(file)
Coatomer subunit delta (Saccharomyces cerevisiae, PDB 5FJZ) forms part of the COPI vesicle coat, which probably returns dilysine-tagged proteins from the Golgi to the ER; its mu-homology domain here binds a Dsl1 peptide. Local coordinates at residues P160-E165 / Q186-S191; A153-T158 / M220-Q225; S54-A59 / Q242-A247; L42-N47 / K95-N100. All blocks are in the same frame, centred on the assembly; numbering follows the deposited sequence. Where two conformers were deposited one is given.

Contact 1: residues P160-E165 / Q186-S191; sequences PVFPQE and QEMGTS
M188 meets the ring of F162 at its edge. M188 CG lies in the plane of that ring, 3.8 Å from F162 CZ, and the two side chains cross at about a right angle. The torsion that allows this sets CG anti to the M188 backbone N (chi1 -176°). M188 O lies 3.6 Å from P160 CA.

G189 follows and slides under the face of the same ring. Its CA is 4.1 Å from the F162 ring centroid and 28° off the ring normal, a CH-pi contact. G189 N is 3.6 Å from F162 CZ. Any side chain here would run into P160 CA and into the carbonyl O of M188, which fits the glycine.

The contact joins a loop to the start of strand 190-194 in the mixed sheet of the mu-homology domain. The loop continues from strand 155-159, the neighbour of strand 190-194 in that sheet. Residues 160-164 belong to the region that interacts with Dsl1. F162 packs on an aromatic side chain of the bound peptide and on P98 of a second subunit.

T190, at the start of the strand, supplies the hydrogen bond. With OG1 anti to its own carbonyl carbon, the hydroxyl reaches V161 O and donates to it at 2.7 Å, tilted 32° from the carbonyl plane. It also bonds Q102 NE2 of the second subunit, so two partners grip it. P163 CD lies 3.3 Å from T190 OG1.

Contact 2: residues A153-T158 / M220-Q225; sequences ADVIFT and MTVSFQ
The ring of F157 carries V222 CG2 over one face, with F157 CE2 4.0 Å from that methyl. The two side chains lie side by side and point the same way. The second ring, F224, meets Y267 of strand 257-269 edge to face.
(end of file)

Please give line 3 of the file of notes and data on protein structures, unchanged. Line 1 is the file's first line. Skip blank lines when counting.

M188 meets the ring of F162 at its edge. M188 CG lies in the plane of that ring, 3.8 Å from F162 CZ, and the two side chains cross at about a right angle. The torsion that allows this sets CG anti to the M188 backbone N (chi1 -176°). M188 O lies 3.6 Å from P160 CA.